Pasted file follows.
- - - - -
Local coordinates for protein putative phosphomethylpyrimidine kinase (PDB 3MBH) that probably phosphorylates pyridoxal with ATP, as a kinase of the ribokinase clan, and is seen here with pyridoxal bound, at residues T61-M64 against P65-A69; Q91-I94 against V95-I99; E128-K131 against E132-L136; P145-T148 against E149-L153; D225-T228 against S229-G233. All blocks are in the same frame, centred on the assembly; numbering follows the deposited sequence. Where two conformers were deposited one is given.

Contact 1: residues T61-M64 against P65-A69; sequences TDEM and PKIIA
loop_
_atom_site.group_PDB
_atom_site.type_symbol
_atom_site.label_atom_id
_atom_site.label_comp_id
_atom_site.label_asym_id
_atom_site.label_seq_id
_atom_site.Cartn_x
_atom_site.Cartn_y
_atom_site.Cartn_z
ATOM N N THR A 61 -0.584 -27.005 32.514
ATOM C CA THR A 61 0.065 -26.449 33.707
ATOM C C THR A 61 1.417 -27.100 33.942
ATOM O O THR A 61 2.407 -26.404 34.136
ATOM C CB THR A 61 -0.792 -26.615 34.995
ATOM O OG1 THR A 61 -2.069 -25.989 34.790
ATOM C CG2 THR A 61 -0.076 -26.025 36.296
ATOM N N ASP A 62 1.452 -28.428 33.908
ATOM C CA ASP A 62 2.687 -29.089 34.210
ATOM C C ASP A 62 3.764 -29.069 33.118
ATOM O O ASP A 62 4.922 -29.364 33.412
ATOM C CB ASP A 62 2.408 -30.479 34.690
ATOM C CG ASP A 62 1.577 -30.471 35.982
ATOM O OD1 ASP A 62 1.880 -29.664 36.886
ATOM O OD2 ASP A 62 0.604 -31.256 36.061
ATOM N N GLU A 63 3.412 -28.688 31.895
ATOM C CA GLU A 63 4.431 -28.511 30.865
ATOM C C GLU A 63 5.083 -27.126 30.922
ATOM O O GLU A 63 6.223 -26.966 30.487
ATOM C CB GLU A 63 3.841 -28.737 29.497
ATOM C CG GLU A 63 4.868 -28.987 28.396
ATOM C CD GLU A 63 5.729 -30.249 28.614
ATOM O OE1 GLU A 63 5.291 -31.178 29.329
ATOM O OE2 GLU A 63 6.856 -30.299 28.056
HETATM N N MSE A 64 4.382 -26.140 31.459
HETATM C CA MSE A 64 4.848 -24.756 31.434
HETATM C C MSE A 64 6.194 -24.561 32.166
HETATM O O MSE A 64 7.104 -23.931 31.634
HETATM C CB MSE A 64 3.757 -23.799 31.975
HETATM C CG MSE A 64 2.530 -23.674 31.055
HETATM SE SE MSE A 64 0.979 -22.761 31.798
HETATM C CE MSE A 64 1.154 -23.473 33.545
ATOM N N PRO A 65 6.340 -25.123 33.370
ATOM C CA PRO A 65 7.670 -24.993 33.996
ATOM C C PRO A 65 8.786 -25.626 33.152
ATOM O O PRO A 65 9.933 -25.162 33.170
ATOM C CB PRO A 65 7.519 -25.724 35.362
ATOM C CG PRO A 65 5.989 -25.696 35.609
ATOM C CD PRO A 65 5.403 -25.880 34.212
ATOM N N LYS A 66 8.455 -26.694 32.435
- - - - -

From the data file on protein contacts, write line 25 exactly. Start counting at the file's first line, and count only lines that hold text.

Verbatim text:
ATOM C CG ASP A 62 1.577 -30.471 35.982